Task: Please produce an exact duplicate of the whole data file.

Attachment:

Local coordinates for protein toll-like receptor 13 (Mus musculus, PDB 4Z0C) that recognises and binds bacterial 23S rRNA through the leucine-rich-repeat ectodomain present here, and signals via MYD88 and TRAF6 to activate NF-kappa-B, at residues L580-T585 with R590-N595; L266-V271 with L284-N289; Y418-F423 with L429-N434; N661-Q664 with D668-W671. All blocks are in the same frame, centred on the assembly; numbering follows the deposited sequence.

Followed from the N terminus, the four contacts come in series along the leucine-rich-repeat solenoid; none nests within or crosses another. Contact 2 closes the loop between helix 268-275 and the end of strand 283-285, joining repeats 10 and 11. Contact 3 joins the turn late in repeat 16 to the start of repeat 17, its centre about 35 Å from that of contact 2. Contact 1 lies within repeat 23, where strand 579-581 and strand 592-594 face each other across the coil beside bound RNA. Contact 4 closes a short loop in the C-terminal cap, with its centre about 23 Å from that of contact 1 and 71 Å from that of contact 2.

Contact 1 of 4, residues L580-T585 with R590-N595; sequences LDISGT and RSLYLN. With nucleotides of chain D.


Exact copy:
Local coordinates for protein toll-like receptor 13 (Mus musculus, PDB 4Z0C) that recognises and binds bacterial 23S rRNA through the leucine-rich-repeat ectodomain present here, and signals via MYD88 and TRAF6 to activate NF-kappa-B, at residues L580-T585 with R590-N595; L266-V271 with L284-N289; Y418-F423 with L429-N434; N661-Q664 with D668-W671. All blocks are in the same frame, centred on the assembly; numbering follows the deposited sequence.

Followed from the N terminus, the four contacts come in series along the leucine-rich-repeat solenoid; none nests within or crosses another. Contact 2 closes the loop between helix 268-275 and the end of strand 283-285, joining repeats 10 and 11. Contact 3 joins the turn late in repeat 16 to the start of repeat 17, its centre about 35 Å from that of contact 2. Contact 1 lies within repeat 23, where strand 579-581 and strand 592-594 face each other across the coil beside bound RNA. Contact 4 closes a short loop in the C-terminal cap, with its centre about 23 Å from that of contact 1 and 71 Å from that of contact 2.

Contact 1 of 4, residues L580-T585 with R590-N595; sequences LDISGT and RSLYLN. With nucleotides of chain D.